Hospital Communication

Professor Diana Slade

Molly, a young woman suffering from schizophrenia, was a tragic casualty of multiple communications failure between clinicians.  When she went to hospital to give birth to her second child, her GP had failed to pass on her psychiatrist’s written and verbal handovers to the hospital that she should continue to take her medication during and after the birth. Soon after her discharge, Molly swallowed a corrosive substance and died.

According to the Australian Institute of Health and Welfare, 500,000 people a year are harmed in hospital, costing taxpayers $2 billion a year. A third of these incidents are due to communication failures in handovers between clinicians, and doctor-patient interactions.

A new initiative led by Professor Diana Slade, Director of the International Research Centre for Communication in Healthcare (IRCCH) at UTS, is attempting to reverse this trend with an innovative evidence-based program to teach doctors, nurses and clinicians how to communicate more effectively.

“There are an estimated 40 million handovers each year in Australian hospitals whether that is when patients are transferred from ward to ward or discharged back into the community. At every handover there is a possibility of miscommunication and potential risk to patients,” says Slade, an internationally-renowned linguistics expert.

“We aren’t critical of the clinicians – we are impressed by their professionalism and dedication. It is just that they receive very little evidence-based communication during university or later in professional development.”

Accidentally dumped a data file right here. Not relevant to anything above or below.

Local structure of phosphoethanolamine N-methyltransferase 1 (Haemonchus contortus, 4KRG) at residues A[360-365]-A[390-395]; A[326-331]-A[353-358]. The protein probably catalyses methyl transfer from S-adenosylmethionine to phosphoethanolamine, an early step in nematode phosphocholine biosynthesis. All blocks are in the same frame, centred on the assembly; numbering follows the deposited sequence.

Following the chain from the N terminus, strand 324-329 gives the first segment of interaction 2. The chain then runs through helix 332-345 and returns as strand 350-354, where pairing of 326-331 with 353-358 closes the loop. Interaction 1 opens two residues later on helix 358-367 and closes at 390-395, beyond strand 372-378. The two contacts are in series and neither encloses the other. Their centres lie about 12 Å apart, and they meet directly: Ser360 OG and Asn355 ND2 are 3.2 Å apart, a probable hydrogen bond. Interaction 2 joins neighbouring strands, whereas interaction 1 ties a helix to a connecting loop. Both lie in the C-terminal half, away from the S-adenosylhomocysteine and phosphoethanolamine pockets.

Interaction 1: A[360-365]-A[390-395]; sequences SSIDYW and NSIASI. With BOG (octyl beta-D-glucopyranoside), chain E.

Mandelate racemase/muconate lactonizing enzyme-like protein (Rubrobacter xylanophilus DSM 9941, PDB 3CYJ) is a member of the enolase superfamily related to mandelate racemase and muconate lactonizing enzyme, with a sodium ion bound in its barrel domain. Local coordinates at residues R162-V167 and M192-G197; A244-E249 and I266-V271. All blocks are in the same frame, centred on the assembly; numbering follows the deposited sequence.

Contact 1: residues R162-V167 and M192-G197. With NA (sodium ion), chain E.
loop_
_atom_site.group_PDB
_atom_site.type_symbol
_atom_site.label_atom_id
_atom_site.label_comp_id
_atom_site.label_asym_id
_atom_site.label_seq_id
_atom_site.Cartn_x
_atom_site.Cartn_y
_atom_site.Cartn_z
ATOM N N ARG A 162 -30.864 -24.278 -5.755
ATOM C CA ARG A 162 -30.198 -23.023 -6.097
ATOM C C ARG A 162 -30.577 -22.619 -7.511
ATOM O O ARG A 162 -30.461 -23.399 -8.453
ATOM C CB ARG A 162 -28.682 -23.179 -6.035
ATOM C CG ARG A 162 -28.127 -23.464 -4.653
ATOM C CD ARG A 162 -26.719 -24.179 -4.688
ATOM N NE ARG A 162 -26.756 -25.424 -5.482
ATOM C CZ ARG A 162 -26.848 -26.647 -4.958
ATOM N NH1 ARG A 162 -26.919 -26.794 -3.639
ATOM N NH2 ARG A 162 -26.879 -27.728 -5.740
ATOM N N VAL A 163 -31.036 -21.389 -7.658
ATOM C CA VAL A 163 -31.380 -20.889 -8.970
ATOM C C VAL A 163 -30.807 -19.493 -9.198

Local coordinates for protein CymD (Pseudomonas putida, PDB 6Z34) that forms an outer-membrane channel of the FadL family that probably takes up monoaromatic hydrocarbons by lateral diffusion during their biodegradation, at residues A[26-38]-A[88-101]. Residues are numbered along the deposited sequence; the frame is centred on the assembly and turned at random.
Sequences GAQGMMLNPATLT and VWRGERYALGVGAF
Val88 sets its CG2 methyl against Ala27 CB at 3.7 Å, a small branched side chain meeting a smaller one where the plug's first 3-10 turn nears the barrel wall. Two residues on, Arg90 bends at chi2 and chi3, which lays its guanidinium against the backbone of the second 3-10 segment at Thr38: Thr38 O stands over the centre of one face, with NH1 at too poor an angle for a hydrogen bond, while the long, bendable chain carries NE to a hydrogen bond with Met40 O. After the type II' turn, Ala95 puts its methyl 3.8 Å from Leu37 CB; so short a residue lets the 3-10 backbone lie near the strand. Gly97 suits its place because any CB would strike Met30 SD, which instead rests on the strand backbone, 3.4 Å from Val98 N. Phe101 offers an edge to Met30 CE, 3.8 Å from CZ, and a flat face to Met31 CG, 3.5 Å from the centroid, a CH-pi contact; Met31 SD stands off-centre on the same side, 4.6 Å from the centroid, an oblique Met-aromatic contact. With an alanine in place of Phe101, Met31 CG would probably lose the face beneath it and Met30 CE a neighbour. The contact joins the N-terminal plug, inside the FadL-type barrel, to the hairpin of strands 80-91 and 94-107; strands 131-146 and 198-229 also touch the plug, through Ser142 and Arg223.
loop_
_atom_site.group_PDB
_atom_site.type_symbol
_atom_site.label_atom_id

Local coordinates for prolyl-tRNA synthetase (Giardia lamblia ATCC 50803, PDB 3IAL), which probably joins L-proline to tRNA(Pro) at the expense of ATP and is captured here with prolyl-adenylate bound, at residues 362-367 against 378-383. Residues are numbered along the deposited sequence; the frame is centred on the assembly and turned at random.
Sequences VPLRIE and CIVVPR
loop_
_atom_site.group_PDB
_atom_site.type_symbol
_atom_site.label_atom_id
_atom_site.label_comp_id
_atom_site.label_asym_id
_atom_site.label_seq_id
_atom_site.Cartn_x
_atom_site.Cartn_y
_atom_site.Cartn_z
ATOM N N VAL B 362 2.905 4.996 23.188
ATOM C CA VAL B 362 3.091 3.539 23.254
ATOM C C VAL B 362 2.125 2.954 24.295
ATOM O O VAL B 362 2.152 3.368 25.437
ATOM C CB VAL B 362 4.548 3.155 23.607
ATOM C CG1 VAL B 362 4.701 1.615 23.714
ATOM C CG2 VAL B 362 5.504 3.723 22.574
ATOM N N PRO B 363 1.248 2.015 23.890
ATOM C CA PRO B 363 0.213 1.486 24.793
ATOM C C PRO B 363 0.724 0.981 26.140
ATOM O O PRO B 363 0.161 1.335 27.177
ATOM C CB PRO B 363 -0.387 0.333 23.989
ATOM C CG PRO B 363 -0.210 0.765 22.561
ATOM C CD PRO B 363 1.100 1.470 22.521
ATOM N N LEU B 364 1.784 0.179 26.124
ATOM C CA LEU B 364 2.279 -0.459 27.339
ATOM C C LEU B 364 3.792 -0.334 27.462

To redress this, Slade and her team have developed an innovative program, creating videos based on authentic audio and video recordings of interactions between doctors, nurses, allied professionals and patients.

The videos are incorporated into training programs to improve clinicians’ communication skills and deliver better patient-centred care, as well as empowering junior doctors, nurses and patients to speak up too.

These training programs are drawn from recordings and videos from 829 patient handovers as well as hundreds of hours of patient-clinician consultations collected by IRCCH teams in Australian hospitals during the last eight years.

“At IRCCH we have one of the world’s largest data bases of authentic communications between patients and clinicians,” Slade says.

After a successful pilot project at Canberra Hospital training 350 nurses, IRCCH is now seeking donor funding to expand their training and train-the-trainer program across Australia and Asia.

“This is the first time that an international group of healthcare communication experts and leaders have come together to try to solve the increasing problem of communication breakdowns, medical error, avoidable patient harm and escalating patient and clinician dissatisfaction,” says Dr Elizabeth Rider, Assistant Professor of Paediatrics at Harvard Medical School.

The IRCCH initiative is timely as the World Health Organisation has cited improving clinician communication as one of the top five urgent actions to decrease patients’ hospital deaths globally.

As a unique translational and interdisciplinary centre, IRCCH is jointly convened and supported by UTS and the Hong Kong Polytechnic University, with Curtin University in Perth as an institutional node and 98 members across 17 countries in other universities internationally.

Words by Melinda Ham


Molly’s name has been changed to protect her identity.